16. No Gum Allowed
You will find just about every treat you and imagine within the many shops and stands in Disneyland, but the one item you won’t find is gum. Walt Disney hated the stuff and didn’t want guests spitting it on his grounds. You may have noticed some specks embedded into the pavement on Main Street thinking that it was chewing gum that got snuck in, but more than likely, they are sensors that are used to help guide the floats during the many parades.
17. The “Other” Train
From June 1957 to September 1958, the park featured The Viewliner, “the fastest miniature train in the world.” Measuring just two and half feet across, the futuristic train once traveled alongside the traditional steam-powered trains through Tomorrowland and Fantasyland in a short loop. The point was to contrast the look of the past with the look of the future. The attraction went away in September of 1958 when construction began on the Matterhorn and the Submarine Voyage and never came back. It has the distinction of being the Disneyland attraction with the shortest life ever.
18. The Matterhorn is King
Things in Disneyland are not always what they seem. Thanks to forced perspective, many of the buildings and features at the park are actually shorter than you would think. Here are park’s tallest features from shortest to tallest:
– Sleeping Beauty’s Castle: 75.5 feet tall
– Space Mountain: 76 feet tall
– Splash Mountain: 76 feet tall
– Big Thunder Mountain: 104 feet tall
– The Matterhorn: 147 feet tall
19. Cats Roam Freely Here
Although Mickey is considered Walt’s best friend, it is rumored that Disney had a fear of mice, but fortunately, the park has never had a problem with rodents. A number feral cats have made their home in the park and roam freely at nighttime and hide during the day.
20. The Circus You Never Heard Of
One of the park’s earliest flops had the best intentions. In November on 1955, Disney raised up a circus tent and dubbed it the Mickey Mouse Club Circus. Walt loved circuses and thought by having the show star a few of the TV Mouseketeers it would be a hit. Unfortunately, it cost an additional fee, was set outside of the park and guests showed little desire to see circus acts at Disneyland when they could see similar shows at home. The circus closed in January the next year.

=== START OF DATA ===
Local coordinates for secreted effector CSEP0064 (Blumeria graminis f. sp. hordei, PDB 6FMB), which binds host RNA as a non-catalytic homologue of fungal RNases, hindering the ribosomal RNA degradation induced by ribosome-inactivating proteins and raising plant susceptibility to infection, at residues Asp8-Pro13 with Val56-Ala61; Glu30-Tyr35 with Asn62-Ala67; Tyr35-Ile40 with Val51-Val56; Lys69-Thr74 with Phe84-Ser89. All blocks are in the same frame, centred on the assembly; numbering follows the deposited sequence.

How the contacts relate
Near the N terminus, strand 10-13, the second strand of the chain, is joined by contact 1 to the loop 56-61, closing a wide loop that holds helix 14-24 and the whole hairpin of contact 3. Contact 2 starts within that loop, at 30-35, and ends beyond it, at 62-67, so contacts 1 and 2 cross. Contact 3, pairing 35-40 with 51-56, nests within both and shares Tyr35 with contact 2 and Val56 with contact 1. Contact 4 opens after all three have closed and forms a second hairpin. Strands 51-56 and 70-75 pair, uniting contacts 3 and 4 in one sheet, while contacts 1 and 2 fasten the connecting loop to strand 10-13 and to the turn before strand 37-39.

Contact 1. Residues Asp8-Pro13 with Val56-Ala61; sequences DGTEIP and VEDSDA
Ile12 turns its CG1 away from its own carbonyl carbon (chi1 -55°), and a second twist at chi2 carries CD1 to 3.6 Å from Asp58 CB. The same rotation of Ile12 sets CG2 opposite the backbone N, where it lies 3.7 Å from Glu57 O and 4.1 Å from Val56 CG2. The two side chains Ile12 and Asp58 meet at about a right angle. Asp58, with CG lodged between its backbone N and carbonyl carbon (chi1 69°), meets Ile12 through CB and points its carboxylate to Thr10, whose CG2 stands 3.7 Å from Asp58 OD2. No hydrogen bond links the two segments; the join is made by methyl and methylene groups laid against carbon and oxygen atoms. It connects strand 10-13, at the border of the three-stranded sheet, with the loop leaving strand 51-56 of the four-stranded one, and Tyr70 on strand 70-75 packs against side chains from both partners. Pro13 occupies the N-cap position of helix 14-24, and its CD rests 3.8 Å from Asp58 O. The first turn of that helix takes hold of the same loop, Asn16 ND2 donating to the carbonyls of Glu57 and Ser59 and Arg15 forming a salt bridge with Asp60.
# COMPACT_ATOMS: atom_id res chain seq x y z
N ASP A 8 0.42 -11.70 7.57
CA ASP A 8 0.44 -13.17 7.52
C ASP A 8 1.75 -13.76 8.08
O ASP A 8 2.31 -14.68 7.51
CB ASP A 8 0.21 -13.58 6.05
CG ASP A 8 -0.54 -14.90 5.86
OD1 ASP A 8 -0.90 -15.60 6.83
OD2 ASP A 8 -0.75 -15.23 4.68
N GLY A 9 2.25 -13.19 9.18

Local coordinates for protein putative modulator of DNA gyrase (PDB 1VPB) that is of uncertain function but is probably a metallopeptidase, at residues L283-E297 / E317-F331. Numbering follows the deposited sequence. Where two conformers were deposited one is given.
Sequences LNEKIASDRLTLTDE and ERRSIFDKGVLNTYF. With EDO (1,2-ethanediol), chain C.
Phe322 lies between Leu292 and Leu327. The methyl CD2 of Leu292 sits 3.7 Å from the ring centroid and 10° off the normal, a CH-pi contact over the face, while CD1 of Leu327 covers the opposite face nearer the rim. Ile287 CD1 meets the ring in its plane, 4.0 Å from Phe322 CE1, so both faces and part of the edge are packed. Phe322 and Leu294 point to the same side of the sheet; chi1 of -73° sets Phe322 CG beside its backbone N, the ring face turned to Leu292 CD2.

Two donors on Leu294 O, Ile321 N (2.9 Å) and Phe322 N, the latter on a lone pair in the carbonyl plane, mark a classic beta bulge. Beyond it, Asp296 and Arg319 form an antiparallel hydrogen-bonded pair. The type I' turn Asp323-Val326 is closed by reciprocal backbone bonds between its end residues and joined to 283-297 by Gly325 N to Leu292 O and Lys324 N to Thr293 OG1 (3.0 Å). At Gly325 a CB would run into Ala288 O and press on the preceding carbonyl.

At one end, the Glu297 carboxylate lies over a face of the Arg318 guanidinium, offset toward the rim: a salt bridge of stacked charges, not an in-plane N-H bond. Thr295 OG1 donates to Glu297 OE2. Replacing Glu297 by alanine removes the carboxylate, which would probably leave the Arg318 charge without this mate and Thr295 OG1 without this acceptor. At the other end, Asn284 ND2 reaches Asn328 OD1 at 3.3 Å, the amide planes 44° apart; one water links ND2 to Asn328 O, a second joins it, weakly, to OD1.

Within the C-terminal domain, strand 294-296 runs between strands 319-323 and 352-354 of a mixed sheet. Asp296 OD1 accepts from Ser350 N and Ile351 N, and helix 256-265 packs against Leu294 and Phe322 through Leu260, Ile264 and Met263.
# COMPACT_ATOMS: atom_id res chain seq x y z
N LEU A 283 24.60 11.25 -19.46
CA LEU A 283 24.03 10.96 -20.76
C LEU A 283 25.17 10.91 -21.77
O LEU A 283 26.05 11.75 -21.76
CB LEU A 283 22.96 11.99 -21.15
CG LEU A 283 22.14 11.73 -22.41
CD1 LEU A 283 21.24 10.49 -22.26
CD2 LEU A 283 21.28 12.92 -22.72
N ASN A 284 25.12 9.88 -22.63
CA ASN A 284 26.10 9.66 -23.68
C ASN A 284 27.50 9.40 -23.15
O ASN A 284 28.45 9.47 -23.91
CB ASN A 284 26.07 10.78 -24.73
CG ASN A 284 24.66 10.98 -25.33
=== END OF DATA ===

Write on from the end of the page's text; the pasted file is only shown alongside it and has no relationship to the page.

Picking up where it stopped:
21. Ears to You
Mickey Mouse Ears is of course a very popular souvenir. It is estimated that over 90 million “ears” have been sold here since 1955. Many are embroidered with names or phrases. However, guests are not allowed to use profanity, names of famous people, sports teams, personal businesses and corporations in their personalizations. However, there is a story about one guest who requested that his hat say “Vincent” and then he later tore off one of the ears.
22. The First Audio-Animatronics
Audio-Animatronics are common place in Disneyland and expected. But the very first character was not Abraham Lincoln or a Country Bear. The first were the birds cooped up The Enchanted Tiki Room which opened for the first time on June 23, 1963.
23. Doritos Were Invented in Disneyland
When the Disneyland restaurant, Casea de Fritos in Adventureland, discovered that they had a surplus of tortillas, the cooks cut them up, deep fried them and tossed them around with a few spices. The end result became a hit. They were made and sold outside of Disneyland regionally for a time before flooded with requests for more.
24. Alice, is That (Still) You?
Actress Kathryn Beaumont voiced the character of Alice in Wonderland. When Disneyland planned to include an Alice in Wonderland ride, Beaumont was asked to lend her voice. When the ride was closed in 1982 for a major refurbishment, Imagineers once again requested that Beumont voice the role one more time. The recording was sped up a smidge to help Beaumont sound like the child Alice we all know and love.